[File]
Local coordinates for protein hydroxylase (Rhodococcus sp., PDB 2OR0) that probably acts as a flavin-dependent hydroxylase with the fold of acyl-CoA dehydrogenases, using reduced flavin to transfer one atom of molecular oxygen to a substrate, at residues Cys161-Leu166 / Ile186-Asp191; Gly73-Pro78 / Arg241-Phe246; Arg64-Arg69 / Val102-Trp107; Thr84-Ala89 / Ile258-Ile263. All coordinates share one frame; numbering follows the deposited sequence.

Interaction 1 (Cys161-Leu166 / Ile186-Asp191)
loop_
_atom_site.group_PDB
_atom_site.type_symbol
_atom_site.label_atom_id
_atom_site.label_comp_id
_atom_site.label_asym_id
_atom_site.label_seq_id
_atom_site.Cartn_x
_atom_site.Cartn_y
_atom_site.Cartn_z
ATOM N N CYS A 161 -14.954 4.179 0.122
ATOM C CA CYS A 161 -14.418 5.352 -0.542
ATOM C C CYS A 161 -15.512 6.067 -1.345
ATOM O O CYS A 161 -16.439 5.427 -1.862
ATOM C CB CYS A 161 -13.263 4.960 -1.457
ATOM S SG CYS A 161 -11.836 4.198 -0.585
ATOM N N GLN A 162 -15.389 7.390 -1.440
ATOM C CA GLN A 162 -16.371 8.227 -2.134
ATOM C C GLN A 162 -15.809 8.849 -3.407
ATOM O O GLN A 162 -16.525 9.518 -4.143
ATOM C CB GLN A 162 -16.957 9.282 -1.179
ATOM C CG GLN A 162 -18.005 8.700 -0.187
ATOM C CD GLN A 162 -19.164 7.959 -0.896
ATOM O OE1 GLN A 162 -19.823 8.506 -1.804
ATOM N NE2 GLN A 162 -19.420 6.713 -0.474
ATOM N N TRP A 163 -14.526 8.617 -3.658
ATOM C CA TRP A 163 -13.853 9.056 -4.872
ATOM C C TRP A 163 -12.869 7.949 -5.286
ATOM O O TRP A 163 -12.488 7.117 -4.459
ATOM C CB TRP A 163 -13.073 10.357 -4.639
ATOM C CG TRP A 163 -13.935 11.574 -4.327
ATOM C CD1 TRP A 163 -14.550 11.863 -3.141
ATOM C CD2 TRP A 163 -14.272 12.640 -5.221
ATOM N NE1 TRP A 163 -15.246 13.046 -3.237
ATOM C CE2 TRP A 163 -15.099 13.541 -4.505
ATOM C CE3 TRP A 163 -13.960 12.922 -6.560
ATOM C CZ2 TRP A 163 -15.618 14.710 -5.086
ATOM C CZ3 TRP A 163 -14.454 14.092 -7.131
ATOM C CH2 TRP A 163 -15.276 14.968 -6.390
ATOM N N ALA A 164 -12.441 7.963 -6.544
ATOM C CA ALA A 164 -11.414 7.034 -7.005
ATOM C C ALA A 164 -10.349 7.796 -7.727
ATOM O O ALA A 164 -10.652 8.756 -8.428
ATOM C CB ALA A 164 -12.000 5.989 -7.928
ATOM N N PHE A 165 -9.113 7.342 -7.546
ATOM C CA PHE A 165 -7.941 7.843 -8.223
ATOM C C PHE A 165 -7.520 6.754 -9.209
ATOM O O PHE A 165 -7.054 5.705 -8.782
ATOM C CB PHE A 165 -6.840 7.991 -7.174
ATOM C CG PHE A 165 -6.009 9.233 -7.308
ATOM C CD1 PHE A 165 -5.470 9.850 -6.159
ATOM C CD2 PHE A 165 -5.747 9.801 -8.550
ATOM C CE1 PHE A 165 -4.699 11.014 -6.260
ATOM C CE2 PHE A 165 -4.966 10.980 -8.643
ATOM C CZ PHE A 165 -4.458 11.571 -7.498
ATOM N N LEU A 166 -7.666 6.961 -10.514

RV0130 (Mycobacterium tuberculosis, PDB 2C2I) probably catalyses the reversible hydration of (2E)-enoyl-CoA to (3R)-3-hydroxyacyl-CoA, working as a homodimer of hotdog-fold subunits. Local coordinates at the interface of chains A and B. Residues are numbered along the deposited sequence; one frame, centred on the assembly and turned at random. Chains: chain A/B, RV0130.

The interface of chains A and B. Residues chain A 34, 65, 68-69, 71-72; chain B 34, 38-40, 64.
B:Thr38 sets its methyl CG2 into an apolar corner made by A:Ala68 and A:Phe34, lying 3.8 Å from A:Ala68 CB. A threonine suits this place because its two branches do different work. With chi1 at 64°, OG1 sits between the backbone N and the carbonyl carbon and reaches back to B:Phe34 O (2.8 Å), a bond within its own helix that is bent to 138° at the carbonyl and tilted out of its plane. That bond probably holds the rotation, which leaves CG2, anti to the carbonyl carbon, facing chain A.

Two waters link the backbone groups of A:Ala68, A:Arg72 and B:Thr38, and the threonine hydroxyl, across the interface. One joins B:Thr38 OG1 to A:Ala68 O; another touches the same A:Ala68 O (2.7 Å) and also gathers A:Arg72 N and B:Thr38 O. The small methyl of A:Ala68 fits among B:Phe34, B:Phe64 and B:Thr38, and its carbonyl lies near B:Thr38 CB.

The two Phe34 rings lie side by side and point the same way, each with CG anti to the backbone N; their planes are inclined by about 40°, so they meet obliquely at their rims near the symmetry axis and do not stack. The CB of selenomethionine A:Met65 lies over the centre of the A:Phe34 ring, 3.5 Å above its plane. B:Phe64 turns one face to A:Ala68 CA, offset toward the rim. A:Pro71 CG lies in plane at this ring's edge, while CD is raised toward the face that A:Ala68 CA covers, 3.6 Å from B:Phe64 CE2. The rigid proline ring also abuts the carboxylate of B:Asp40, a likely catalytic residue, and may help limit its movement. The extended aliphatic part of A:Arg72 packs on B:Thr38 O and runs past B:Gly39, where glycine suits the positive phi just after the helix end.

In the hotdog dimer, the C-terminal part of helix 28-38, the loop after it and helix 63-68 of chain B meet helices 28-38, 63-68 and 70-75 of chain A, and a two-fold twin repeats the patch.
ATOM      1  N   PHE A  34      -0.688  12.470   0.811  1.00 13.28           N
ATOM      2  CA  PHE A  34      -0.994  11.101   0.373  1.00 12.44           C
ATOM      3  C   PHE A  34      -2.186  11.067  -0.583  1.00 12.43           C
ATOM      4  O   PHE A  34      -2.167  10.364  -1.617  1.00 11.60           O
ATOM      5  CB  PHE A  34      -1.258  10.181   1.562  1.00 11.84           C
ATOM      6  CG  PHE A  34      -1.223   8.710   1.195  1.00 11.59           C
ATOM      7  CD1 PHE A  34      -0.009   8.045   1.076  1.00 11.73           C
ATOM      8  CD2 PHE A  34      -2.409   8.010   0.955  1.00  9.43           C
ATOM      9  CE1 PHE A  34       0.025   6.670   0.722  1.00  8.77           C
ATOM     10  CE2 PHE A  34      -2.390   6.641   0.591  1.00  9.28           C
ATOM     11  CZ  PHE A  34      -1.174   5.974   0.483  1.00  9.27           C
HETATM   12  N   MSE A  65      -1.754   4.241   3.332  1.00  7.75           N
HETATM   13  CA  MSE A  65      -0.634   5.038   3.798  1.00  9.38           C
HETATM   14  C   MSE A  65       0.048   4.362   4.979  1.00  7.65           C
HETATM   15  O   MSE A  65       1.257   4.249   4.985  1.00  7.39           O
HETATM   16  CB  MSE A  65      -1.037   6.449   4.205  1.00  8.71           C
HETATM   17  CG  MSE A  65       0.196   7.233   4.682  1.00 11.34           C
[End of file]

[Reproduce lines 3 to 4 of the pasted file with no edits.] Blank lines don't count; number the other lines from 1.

loop_
_atom_site.group_PDB